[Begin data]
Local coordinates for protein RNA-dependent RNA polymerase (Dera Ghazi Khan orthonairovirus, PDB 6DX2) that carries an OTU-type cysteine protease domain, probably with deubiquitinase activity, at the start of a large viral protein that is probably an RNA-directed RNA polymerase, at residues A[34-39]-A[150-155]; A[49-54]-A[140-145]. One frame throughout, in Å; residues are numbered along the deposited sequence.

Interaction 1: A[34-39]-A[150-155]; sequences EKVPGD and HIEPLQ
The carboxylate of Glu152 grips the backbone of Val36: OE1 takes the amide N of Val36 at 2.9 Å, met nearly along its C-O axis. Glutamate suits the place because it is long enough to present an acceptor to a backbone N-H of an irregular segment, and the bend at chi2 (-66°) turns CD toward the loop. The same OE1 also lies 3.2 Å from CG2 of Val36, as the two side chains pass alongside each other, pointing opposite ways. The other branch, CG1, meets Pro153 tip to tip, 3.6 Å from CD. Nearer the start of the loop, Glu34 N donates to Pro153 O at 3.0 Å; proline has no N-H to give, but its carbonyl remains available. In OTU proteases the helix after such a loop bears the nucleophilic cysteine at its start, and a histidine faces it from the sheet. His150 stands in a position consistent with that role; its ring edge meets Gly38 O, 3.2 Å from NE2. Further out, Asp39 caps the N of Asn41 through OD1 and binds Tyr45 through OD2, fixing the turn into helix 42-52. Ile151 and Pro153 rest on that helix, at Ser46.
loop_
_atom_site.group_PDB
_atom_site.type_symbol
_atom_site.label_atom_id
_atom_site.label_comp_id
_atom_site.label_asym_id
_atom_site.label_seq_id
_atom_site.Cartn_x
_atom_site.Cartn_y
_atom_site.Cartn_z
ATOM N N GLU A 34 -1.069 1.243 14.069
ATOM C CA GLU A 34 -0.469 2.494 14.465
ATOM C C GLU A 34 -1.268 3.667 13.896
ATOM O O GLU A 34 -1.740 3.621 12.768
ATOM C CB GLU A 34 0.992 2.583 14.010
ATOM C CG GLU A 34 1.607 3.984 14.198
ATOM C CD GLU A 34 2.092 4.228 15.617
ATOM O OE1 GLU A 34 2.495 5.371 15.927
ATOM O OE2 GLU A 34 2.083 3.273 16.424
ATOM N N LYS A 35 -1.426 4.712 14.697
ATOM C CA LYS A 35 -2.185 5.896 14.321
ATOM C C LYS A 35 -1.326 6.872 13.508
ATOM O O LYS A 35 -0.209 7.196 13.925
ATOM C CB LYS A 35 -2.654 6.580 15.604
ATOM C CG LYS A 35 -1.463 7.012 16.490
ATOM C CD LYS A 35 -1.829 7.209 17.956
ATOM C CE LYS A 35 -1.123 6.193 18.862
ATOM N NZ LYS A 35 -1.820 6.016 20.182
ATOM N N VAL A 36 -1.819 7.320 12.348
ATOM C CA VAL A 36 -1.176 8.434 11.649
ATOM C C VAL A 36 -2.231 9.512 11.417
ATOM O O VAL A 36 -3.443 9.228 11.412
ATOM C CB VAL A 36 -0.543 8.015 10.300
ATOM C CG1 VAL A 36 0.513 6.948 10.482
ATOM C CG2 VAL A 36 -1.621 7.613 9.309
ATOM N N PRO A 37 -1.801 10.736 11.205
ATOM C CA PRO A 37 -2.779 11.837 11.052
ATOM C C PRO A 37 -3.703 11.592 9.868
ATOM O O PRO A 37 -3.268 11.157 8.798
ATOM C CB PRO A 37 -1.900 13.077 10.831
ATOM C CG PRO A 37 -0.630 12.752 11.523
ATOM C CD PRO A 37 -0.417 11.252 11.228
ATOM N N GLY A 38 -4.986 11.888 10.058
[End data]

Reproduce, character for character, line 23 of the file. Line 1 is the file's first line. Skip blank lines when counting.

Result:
ATOM N N LYS A 35 -1.426 4.712 14.697